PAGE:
By Sharon Oosthoek, CBC News
Bird migration looks like a bad idea at first glance — all that energy needed to fly thousands of kilometres, all those predators along the way and the promise of doing it all over again just a few months later.
But of course Mother Nature knows exactly what she is doing. If you've ever wondered, as we did, what all that back and forth across the sky is about, read on.
Why migrate in the first place?
Two words: food and babies. It turns out the longer days of the northern hemisphere's summer mean a bumper crop of yummy bugs, which in turn means more baby birds.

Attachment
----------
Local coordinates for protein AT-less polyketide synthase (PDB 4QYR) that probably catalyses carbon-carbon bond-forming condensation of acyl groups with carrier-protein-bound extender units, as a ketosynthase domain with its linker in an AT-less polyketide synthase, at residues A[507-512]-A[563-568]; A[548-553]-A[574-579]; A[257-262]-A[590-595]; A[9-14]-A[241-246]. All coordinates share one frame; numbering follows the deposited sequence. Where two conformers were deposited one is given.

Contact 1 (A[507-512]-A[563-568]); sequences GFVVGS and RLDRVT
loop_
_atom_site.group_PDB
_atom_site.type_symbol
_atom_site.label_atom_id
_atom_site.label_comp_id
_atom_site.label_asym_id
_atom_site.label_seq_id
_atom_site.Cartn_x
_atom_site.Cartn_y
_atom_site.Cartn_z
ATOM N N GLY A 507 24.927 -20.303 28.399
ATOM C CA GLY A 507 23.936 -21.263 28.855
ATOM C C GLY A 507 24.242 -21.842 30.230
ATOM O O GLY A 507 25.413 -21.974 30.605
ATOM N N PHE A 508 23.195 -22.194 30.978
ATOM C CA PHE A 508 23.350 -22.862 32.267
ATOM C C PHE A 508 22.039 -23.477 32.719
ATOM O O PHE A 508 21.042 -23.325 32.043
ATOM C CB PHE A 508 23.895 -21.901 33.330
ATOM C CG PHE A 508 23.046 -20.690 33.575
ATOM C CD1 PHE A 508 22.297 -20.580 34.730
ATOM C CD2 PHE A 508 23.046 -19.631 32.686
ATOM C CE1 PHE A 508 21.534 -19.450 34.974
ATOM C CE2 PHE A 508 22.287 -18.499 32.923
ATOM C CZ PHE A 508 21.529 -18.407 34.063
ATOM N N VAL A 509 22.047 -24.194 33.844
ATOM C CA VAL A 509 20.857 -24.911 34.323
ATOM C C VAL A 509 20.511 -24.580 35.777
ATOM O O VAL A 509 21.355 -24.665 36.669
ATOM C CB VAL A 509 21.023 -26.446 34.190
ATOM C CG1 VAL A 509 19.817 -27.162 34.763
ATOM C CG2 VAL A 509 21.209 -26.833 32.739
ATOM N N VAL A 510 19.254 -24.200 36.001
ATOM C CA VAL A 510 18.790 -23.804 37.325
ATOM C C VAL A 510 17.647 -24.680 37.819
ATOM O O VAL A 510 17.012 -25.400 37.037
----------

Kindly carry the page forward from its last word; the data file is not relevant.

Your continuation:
"Even though migration is quite an investment and quite risky, the payoff can be pretty huge," says biologist Jody Allair of Bird Studies Canada, a non-profit conservation group.
"If you've spent any time up in a bog in Algonquin Park in early June, you'll know why. The food abundance is just out of control."
But the good times don't last forever. Starting in late summer, the bug banquet tapers off, and within weeks there's a chill in the air signaling the killing cold to come. Time to head south.
How do birds' know when to move on?
The trigger is changes in daylight — less of it in the fall and more of it in the spring. While it's not fully understood, scientists believe birds' hormone levels are affected by shifts in daylight hours, signaling that it's time to get going.